Under the agreement Schultz was referring to, Penn State pays out about $1 million per year in cash and in-kind services to the school district and other local governments. University officials explain that The Bryce Jordan Center and Beaver Stadium, which would both fall under such a tax, already provide significant financial benefit to the region which far outweighs any financial impact on the governing bodies involved.
As part of the $1 million in payments made under the current arrangement, the school district receives an in-lieu of tax payment for University family-related housing, which is what a private, for-profit apartment owner would be paying in taxes for the same apartments.
"It is important to note that the other parties to the agreement determined the distribution of the $1 million -- not Penn State," Schultz said. "As we have in the past, we are willing to sit down with the school board to discuss the University's impact on the school district. Penn State brings many things to this community in terms of benefits. For one thing, it directly and indirectly helps the local school district by helping the local economy."
Schultz said Penn State has worked well over the years with the school district and is "profoundly disappointed with these efforts to impose a tax on a tax-exempt entity like Penn State."
University officials said Penn State would take "all necessary actions to protect" its tax status and under no circumstances would it consider paying or collecting an amusement tax.
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Workers trim the trees in front of the Agricultural Administration
Building on the University Park campus. The Office of Physical Plant and
other technical service groups are especially busy in the weeks before students
return to campus for fall semester. New students began arriving at University
Park on Aug. 23. Classes began Aug. 27, but will see a short recess for
Labor Day on Sept. 1. Classes resume Sept. 2.
Photo: Greg Grieco
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When students log on at one of the 217 computers at Penn State's newest computing lab, they'll have access to some of the hottest technology around. The new lab, in the Pollock Undergraduate Library, is Internet 2 capable and may well be the first such student lab in the country. President Graham B. Spanier will officially unveil the Pollock lab at 2 p.m. Tuesday, Sept. 2.
"Penn State students will be among the first users of Internet 2 technology as it evolves over the next several years," said Gary Augustson, executive director for computer and information systems.
The University is leading a group of more than 100 colleges and universities that are partnering with government and industry to overhaul the Internet to support a greater volume and variety of uses. Internet 2 is specifically targeted at supporting the emerging technology needs of students and faculty at leading research universities.
The new lab will include 69 Macintosh computers and 148 Windows NT computers. Four of the Macintosh units and four of the Windows units will be equipped for multimedia creations in two rooms designed for maximum student collaboration on class projects. Ethernet ports throughout the lab will enable students to bring their lap tops to Pollock and plug in to the University's backbone network and to the Internet.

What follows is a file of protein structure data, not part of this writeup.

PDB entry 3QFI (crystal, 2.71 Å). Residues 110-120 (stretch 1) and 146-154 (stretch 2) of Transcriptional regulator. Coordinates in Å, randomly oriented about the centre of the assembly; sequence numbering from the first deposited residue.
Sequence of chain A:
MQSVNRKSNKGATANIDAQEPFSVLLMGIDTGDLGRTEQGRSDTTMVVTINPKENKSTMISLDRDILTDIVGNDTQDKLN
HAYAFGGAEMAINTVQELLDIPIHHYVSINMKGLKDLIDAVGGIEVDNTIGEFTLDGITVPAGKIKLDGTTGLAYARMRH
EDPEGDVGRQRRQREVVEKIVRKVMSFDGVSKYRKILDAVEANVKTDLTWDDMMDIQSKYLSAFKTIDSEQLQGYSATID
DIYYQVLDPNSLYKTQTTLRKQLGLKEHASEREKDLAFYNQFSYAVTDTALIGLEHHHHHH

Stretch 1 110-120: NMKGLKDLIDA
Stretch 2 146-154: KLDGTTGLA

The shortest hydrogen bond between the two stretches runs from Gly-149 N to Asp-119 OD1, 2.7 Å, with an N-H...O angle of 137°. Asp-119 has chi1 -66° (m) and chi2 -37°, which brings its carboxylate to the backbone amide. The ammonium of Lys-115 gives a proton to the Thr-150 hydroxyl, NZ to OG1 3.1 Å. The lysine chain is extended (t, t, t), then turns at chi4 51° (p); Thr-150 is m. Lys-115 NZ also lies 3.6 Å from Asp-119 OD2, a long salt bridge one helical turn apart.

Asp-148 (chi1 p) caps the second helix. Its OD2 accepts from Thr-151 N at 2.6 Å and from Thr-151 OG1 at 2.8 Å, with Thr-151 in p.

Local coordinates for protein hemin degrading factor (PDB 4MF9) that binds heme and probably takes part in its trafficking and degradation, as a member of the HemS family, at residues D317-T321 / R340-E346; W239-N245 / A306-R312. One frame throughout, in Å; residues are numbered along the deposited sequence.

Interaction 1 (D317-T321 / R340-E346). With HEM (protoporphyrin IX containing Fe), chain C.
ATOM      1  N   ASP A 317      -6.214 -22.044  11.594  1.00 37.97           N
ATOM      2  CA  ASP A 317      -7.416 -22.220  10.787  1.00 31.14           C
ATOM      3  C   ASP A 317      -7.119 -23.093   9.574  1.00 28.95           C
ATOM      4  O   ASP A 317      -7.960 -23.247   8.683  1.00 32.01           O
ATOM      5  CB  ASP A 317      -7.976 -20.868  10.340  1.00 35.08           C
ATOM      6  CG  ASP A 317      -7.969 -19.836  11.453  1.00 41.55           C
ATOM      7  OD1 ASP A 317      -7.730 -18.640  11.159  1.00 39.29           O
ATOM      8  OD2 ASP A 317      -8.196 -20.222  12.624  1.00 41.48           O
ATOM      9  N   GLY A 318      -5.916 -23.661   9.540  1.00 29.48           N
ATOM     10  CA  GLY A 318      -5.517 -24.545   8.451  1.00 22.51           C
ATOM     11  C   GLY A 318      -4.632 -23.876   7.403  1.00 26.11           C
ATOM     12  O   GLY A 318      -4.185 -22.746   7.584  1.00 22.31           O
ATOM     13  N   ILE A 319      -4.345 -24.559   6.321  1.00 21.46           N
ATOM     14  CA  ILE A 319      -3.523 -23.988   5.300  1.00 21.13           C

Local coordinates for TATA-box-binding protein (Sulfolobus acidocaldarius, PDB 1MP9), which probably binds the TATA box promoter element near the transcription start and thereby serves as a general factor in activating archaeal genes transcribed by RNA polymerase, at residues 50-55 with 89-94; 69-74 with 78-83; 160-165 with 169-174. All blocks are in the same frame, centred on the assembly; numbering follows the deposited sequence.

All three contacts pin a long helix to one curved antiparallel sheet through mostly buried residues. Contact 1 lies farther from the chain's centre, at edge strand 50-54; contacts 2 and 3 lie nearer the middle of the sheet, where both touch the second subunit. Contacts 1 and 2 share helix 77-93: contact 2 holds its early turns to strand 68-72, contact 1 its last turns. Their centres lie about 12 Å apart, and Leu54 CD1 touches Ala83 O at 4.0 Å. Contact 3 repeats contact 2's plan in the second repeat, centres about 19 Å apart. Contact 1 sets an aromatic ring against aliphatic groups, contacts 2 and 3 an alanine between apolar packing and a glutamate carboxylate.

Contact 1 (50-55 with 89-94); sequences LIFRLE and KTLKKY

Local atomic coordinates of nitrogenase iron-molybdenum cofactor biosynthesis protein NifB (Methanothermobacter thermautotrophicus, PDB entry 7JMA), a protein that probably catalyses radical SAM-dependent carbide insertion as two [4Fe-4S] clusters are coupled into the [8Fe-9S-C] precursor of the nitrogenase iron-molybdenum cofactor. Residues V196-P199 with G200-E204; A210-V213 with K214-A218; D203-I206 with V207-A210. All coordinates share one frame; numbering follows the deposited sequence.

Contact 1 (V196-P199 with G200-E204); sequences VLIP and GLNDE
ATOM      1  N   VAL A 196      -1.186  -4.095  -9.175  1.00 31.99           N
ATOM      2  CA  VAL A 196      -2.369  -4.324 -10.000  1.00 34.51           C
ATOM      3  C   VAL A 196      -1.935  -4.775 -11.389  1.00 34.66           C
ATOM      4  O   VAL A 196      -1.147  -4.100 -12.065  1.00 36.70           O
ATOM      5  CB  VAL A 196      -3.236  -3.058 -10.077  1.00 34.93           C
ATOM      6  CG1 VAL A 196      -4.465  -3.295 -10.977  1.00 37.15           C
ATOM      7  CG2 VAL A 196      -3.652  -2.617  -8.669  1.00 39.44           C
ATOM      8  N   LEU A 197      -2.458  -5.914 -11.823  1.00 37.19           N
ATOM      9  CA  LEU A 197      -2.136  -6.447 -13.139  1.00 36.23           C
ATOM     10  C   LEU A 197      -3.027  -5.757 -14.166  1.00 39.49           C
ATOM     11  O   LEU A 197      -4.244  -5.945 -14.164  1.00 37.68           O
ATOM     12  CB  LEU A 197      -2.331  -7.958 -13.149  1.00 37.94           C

"With the addition of Pollock lab, Penn State students will have access to more than 1,400 computers across campus. They'll have access at the speeds that will support more advanced applications such as video streaming, new forms of data visualization, multi-site computation, telemedicine and interactive collaborative research," Augustson said.
The lab will be staffed by computer consultants 24 hours a day, seven days a week. Student "rovers" also will check laboratory equipment on a regular basis. The cost of the computers will be covered by the student computer fee.
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Ralph Waterbury Condee, professor of English literature and humanities from 1958 until his retirement in 1980, died July 31 at the age of 81.
Condee earned his bachelor of arts degree in classics from the University of Illinois in 1937; his master's degree from the University of Chicago in 1939; and in 1949 earned his doctoral degree from the University of Illinois.
In 1949, he began working at Penn State in the Department of English Literature. In 1958, he was named a full professor of English literature and humanities. Condee, one of three initiators of the general education program in humanities, served on the committee that helped set up The School of Arts, which later became the College of Arts and Architecture. He served on the committee that established the University Artists Series and the committee that created the University Scholars program. He retired in 1981 with emeritus rank, but continued to teach Latin in the Department of Classics until 1991.
Memorial contributions may be made to the Ralph and Norma Condee Chamber Music Endowment, Center for the Performing Arts, The Pennsylvania State University, Eisenhower Auditorium, University Park, Pa. 16802; or to Foxdale Community Fund, Foxdale Village, 500 E. Marylyn Ave., State College, Pa. 16801.
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Brenda K. Anderson, staff assistant VI in Computer and Information Systems-Administrative Systems.
Richard J. Bartolomea, program coordinator IV in Continuing and Distance Education.
Patricia J. Bergey, staff assistant V in Continuing and Distance Education.
Eileen Bohrer, staff assistant V at Penn State Erie, Behrend College.
Connie Boob, staff assistant VIII in Eberly College of Science.
Donna M. Buchwalter, manager, food operations in Housing and Food Services.
James I. Burket, director of property operations, The Nittany Lion Inn.